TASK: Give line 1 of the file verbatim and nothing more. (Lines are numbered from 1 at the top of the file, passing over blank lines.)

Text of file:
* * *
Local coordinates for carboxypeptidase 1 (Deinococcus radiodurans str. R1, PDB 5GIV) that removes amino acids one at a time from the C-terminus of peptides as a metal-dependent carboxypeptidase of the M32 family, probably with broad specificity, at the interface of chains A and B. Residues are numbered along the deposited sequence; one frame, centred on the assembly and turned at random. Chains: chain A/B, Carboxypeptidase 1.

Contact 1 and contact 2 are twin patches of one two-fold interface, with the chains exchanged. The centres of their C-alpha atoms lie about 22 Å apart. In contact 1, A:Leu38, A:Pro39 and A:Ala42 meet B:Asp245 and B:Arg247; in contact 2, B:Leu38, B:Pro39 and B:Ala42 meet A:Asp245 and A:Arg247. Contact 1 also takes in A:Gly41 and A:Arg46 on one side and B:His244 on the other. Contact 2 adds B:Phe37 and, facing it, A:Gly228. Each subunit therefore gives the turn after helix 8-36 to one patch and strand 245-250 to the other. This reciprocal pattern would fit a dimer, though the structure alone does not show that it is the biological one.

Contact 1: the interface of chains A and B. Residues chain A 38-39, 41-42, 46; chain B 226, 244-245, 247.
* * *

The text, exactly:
Local coordinates for carboxypeptidase 1 (Deinococcus radiodurans str. R1, PDB 5GIV) that removes amino acids one at a time from the C-terminus of peptides as a metal-dependent carboxypeptidase of the M32 family, probably with broad specificity, at the interface of chains A and B. Residues are numbered along the deposited sequence; one frame, centred on the assembly and turned at random. Chains: chain A/B, Carboxypeptidase 1.